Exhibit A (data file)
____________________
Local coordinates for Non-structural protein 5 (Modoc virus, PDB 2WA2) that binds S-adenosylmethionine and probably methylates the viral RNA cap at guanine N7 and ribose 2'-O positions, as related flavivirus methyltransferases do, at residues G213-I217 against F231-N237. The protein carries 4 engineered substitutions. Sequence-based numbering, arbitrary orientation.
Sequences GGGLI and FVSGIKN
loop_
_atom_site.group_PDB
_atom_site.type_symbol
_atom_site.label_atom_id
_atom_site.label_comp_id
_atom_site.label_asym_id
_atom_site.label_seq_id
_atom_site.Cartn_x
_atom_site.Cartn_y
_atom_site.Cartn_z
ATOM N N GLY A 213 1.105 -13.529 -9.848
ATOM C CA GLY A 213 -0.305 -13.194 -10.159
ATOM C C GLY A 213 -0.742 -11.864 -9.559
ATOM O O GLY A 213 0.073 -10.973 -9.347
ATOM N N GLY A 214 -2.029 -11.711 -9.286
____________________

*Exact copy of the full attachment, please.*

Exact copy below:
Local coordinates for Non-structural protein 5 (Modoc virus, PDB 2WA2) that binds S-adenosylmethionine and probably methylates the viral RNA cap at guanine N7 and ribose 2'-O positions, as related flavivirus methyltransferases do, at residues G213-I217 against F231-N237. The protein carries 4 engineered substitutions. Sequence-based numbering, arbitrary orientation.
Sequences GGGLI and FVSGIKN
loop_
_atom_site.group_PDB
_atom_site.type_symbol
_atom_site.label_atom_id
_atom_site.label_comp_id
_atom_site.label_asym_id
_atom_site.label_seq_id
_atom_site.Cartn_x
_atom_site.Cartn_y
_atom_site.Cartn_z
ATOM N N GLY A 213 1.105 -13.529 -9.848
ATOM C CA GLY A 213 -0.305 -13.194 -10.159
ATOM C C GLY A 213 -0.742 -11.864 -9.559
ATOM O O GLY A 213 0.073 -10.973 -9.347
ATOM N N GLY A 214 -2.029 -11.711 -9.286